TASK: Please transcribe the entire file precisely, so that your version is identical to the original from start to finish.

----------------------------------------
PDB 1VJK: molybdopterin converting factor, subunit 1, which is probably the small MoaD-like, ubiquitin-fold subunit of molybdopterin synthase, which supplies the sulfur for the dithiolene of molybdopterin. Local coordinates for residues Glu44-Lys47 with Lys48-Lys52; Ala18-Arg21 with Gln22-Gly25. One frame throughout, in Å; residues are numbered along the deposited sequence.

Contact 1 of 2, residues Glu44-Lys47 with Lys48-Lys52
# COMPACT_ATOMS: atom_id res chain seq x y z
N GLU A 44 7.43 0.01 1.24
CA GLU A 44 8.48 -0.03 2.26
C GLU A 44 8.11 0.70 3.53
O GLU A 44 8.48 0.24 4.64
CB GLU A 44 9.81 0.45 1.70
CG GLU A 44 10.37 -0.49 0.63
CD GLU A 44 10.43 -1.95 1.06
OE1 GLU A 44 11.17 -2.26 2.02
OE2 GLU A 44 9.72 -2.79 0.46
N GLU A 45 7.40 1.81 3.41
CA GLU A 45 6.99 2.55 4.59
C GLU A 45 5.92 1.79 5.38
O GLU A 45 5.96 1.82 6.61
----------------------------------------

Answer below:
PDB 1VJK: molybdopterin converting factor, subunit 1, which is probably the small MoaD-like, ubiquitin-fold subunit of molybdopterin synthase, which supplies the sulfur for the dithiolene of molybdopterin. Local coordinates for residues Glu44-Lys47 with Lys48-Lys52; Ala18-Arg21 with Gln22-Gly25. One frame throughout, in Å; residues are numbered along the deposited sequence.

Contact 1 of 2, residues Glu44-Lys47 with Lys48-Lys52
# COMPACT_ATOMS: atom_id res chain seq x y z
N GLU A 44 7.43 0.01 1.24
CA GLU A 44 8.48 -0.03 2.26
C GLU A 44 8.11 0.70 3.53
O GLU A 44 8.48 0.24 4.64
CB GLU A 44 9.81 0.45 1.70
CG GLU A 44 10.37 -0.49 0.63
CD GLU A 44 10.43 -1.95 1.06
OE1 GLU A 44 11.17 -2.26 2.02
OE2 GLU A 44 9.72 -2.79 0.46
N GLU A 45 7.40 1.81 3.41
CA GLU A 45 6.99 2.55 4.59
C GLU A 45 5.92 1.79 5.38
O GLU A 45 5.96 1.82 6.61